I had one heated discussion with a parent who wanted his 5-year-old son to be a better ball striker. The father’s idea was to put his son in a set of forged blades so he would learn to hit the ball in the center of the face. Please, don’t “punish” the youngsters. Give them a cavity back club instead. If you want them to be better ball strikers just give them formal training with a local PGA teaching professional.
Long before junior shafts were available, it was common for an existing man’s sets of clubs to be cut down to the length the child needed. Although this is an inexpensive way of introducing the kids to the game, it may not be the most appropriate. Men’s shaft may be on the stiff and heavy side for the junior golfers, plus the fact the lofts may be stronger and make it harder to get the ball airborne. This situation may not be in the best interest of the junior golfer as it may be difficult to gain confidence and have fun at the same time. If you are going to cut a set shorter, let it be mom’s set because the shafts are generally lighter and more flexible. In addition, the increased lofts of women’s clubs are a benefit. Just remember to make a new set for mom in this situation.
There are many options in shaft choices for junior golfers. There are junior shafts, ladies and senior flexes and standard men’s flexes that can be appropriate in the right situation. There are also choices of steel, graphite and fiberglass that have to be considered as well.
For very small toddlers it may be a benefit to look at some very flexible fiberglass shafts such as the Cadence and the Apollo Shadow Junior models. The small child does not have the physical strength to use something very heavy. In addition, when cutting a shaft that short, the flexible fiberglass shaft will provide some feel and increased loft where a steel shaft does not. You are starting to see more of these types of shafts in name brand junior clubs like La Jolla Club, Taylor Made and U.S. Kids Golf. The best part about the fiberglass shafts is they cost about the same or even less than steel. Do be aware though, for juniors above 4 ½ feet tall, these shafts can be a little too flexible.
The junior steel shafts will be appropriate for a wide range of youths. Some manufacturers are starting to devote some research into providing the proper amount of flex for the junior golfers. The smaller butt diameters allow for matching up an appropriate grip while at the same time making the shaft more flexible. As the child grows to near the 5-foot range, the junior shafts may no longer be an option due to the shorter lengths that they are manufactured. When the child has reached that height range then ladies and A-flex (amateur) shafts are better choices for the average child. However, you are starting to see some children in the 5 foot height range that are very powerful and could handle men’s flex shafts. Use your discretion wisely.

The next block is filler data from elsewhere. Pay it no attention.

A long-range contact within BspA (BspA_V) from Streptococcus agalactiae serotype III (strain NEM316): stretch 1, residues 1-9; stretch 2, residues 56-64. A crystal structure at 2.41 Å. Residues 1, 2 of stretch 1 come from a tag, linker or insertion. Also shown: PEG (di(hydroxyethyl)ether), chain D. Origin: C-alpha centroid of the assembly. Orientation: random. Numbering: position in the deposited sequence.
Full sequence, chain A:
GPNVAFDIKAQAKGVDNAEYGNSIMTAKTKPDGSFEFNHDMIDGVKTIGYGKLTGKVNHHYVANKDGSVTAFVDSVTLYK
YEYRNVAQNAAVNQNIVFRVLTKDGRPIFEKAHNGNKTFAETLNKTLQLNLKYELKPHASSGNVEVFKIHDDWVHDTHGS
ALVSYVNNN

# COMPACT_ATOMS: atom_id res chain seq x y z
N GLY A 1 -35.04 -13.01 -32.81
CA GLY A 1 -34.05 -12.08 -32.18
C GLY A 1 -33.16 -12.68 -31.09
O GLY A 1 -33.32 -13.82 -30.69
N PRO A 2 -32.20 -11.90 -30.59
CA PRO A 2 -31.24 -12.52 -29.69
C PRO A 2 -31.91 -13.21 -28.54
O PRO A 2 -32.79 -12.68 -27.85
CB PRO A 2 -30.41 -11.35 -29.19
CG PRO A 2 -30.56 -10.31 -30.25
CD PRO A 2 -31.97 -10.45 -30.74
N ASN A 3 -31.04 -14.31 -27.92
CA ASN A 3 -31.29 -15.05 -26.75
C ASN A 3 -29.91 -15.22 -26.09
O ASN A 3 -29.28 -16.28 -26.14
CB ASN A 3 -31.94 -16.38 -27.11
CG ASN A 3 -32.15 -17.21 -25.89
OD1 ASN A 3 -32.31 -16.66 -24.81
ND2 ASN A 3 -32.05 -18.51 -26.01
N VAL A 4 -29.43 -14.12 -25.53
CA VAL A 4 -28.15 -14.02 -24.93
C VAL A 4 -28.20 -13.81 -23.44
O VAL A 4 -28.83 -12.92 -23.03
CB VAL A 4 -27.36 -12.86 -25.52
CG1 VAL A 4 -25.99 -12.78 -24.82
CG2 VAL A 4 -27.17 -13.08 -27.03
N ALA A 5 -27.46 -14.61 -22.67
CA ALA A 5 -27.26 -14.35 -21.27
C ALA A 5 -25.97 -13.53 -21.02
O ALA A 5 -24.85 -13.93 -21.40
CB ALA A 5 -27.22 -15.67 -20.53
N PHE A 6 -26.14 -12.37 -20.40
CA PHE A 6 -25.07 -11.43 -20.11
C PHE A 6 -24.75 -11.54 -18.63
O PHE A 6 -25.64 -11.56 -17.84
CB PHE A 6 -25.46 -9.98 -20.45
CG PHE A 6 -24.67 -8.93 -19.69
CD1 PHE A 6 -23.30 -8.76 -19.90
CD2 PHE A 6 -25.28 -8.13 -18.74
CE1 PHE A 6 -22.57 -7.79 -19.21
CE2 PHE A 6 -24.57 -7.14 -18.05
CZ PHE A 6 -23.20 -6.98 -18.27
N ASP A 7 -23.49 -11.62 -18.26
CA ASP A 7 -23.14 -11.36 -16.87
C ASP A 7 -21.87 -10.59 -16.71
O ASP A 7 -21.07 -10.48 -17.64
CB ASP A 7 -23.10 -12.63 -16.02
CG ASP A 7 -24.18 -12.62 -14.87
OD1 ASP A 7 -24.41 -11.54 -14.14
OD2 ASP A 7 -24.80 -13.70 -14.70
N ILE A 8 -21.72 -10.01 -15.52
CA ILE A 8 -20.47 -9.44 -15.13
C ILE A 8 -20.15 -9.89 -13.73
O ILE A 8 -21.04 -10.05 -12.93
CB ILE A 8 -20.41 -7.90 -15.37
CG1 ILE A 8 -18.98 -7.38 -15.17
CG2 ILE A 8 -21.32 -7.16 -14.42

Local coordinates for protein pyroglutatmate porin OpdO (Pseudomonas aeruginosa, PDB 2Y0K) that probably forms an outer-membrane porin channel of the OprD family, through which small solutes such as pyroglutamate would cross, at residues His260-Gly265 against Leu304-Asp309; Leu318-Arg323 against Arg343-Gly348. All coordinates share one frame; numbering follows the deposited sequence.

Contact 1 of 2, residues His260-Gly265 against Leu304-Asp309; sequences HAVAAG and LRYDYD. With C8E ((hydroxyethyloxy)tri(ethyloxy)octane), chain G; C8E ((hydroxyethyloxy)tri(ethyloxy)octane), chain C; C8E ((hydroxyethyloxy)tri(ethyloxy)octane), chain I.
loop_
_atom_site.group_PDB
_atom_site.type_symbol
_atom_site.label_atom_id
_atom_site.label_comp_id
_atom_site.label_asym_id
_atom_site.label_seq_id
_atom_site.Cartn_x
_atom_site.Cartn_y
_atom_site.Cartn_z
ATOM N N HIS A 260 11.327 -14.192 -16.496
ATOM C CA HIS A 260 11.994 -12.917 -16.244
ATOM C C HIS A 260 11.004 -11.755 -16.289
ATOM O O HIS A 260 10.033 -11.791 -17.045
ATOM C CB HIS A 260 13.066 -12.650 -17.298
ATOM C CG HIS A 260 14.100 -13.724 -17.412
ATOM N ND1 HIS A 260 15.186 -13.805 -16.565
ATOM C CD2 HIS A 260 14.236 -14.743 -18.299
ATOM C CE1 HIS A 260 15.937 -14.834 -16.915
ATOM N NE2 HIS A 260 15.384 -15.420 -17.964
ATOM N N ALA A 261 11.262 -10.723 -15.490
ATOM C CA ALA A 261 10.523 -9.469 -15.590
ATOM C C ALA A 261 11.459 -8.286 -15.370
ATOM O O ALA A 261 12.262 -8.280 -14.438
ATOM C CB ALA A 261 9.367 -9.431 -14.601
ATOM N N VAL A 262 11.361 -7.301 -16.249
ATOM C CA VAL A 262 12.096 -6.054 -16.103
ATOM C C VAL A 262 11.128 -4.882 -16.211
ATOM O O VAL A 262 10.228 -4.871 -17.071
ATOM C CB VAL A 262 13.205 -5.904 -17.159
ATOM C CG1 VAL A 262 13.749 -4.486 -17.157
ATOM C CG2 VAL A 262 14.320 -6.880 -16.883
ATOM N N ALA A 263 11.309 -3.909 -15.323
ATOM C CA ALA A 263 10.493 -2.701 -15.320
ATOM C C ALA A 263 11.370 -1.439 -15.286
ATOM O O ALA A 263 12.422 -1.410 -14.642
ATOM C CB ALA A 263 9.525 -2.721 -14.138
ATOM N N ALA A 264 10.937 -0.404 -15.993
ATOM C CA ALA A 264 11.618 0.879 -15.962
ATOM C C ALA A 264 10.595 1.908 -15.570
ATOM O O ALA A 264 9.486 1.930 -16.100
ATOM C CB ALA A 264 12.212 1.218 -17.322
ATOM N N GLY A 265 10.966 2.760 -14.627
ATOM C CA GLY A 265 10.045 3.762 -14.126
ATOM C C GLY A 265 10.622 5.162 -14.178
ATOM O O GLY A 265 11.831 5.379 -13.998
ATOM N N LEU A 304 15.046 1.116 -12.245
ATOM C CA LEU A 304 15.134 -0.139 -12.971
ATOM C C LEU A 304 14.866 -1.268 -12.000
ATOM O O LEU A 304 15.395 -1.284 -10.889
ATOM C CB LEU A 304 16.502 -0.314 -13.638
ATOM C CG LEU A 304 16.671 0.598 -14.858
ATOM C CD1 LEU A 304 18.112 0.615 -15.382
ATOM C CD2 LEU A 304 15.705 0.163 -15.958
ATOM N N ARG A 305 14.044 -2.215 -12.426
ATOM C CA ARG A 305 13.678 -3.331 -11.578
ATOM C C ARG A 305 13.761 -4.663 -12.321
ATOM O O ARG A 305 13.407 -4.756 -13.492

The most creative aspect of building junior equipment is in grip sizing. Even though many junior shafts have a .500” butt diameter and the grip are available in the corresponding diameter, you may still need to add build-up tape in order to hold the grip in place. Shafts will only have a limited parallel butt section. Once you cut the shafts to very short lengths, you could conceivably need to add quite a bit of masking tape, especially under the lower hand. Experiment on one club first until you get the right dimensions. Keep good notes so the rest of the set will not require a whole lot of time.
As the child becomes taller, their hands and fingers will become proportionately larger as well. What shaft are you working with? Is it a junior, ladies, senior or standard men’s shaft? What will be the final butt size after you have cut the shaft to the desired length? Can you use junior grips still or will you have to find ladies or even men’s grips to come out to the right size? Do your homework ahead of time.
Does the junior golfer play a lot of baseball or hockey? If so, the grip areas on these are much larger than typical junior golf grips. You may want to build the grip larger to accommodate the right feel in the junior’s hands. As we said before, you need to be creative with proper grip sizing.
Do not be overly concerned with swingweight, but rather more with overall weight. In some cases with very short clubs, the swingweight may be lower than A0. The only concern we would have in swingweighting is to make sure that the clubs within the set are relatively close to one another. Overall weight is more important. In some cases this will take care of itself by using lighter weight shafts. For very short youngsters, keep the overall weight down so they can swing the club efficiently. As juniors grow, then the weight of the clubs should go up correspondingly as their muscles develop. For taller and stronger juvenile golfers, do not try to make the clubs too light, otherwise the junior golfer can develop bad swing habits by getting quicker than their natural swing allows.
Building and fitting junior clubs is rewarding as well as challenging. Just remember to fit club length based on the child’s ability and height, rather than age. If you make the clubs too long, too heavy or too stiff, the ability of the junior golfer to get the desired results will diminish. Chances are if you fit the youngster right the first time, then they will have fun and make this game, a game for a lifetime.
by Jeff Summitt
Hireko Technical Director